I have been a bit distracted from writing in the last few weeks. One reason is the visit by my 18-year-old son, who did long-haul travel from Australia to Denmark for the first time on his own. Another is the abundance of activities going on in Copenhagen coinciding with summer’s arrival – if momentarily.
In this last week we have been enjoying the Roskilde Festival – the biggest outdoor contemporary music festival in Northern Europe with eight stages, over 160 acts, some 130,000 attendees, stretching over 80 hectares on the fields south of the old Danish town of Roskilde. The idea of this feast of music was hatched by two highschool students in 1971. Since the first 10,000 attendees paid 30 DKK (or AUD 6) to see 20 acts over two days in 1971, the festival has certainly grown dramatically – as has the price of the full pass of 1940 DKK. But festival goers seem undeterred by price and again this year the festival is completely sold out, both the week camping pass and the day passes.
It seems the young people in particular want the full festival experience with a week of camping and four days of access to the festival site, almost as a rite of passage that includes unrestrained partying, drinking and vomiting in the temporary tent city and on the festival site. Festival goers are not just Danes: about 50% come from places outside Denmark and set on an annual pilgrimage as a great floating music tribe. The result is a temporary city, with its own culture, economy and infrastructure, which for one week becomes the fourth largest city in Denmark.
As a young person, I never did go to Roskilde. I had friends who raved about the experience, but to me the idea of crossing the belts to Sjælland to camp on a muddy field with thousands of out-of-control young people in a haze of smoke was a little bit daunting. I was content with the more local music events, especially Muskelsvindfonden and Tuborg’s free Grøn Koncert, which featured Danish bands that I much preferred to foreign acts at that age, like TV-2 and Gnags. These events too involved unrestrained partying and drinking, but going home to sleep in a bed, rather than camping in the sometimes untrustworthy Danish summer weather.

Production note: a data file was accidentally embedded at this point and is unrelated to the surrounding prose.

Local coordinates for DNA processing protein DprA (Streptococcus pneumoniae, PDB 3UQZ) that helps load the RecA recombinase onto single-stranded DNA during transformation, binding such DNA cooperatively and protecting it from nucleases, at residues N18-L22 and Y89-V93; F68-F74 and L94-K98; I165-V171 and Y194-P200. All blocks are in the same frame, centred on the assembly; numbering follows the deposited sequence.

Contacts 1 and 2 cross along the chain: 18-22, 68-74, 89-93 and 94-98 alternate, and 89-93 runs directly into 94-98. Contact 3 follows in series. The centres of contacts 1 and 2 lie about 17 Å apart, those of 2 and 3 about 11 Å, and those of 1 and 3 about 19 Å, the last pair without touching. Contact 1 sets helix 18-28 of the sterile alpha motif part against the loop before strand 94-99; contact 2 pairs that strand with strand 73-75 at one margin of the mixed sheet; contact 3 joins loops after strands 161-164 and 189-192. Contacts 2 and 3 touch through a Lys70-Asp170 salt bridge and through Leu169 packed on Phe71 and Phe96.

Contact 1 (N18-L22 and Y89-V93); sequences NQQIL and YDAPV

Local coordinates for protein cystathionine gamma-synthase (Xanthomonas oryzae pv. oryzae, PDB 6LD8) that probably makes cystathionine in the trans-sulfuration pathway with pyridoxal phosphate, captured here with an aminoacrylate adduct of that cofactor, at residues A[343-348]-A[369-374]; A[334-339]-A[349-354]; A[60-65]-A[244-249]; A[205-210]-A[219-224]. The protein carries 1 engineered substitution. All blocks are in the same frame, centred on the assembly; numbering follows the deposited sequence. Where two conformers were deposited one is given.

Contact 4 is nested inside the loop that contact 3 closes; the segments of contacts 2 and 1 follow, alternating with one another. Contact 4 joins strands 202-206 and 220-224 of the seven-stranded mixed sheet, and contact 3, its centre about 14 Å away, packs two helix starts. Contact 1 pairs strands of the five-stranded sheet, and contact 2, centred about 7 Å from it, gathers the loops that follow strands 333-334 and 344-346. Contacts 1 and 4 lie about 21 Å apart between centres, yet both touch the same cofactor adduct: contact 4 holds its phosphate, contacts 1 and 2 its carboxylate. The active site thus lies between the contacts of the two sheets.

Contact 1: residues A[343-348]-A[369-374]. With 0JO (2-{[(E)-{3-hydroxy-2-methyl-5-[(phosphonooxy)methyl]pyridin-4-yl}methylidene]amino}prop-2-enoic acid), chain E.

The overwhelming impressions from experiencing Roskilde Festival for the first time are firstly about the super quality of the musical experience, secondly about the great atmosphere created by crowds of happy-go-lucky fun-loving people and thirdly about the unfathomable mess created by having that many people in a relatively confined space. It seems campers are content to live in their own rubbish and – literally – soil their own nest. Stuff is thrown where you are, no matter that a bin might be two metres away and the camp sites in particular look like a rubbish heap with broken camping equipment, food wrappers, junk and spent drink containers strewn between the densely packed tents. It seems the abundance of music, drink and fun is gradually transformed to a vast midden.
The drink container refund system helps reduce the litter and a multitude of professional bottle collectors tirelessly traverse the festival site and camping grounds with large plastic bags, gathering refundable drink containers to be handed in at the refund stations. They see themselves as providing a cleaning service to careless festival goers who have enough to disregard the deposit they have paid for each bottle. And it does add up: it is estimated that 1.3 million drinks are drunk each day – at 1 DKK each that can translate to half a year’s wage for some collectors.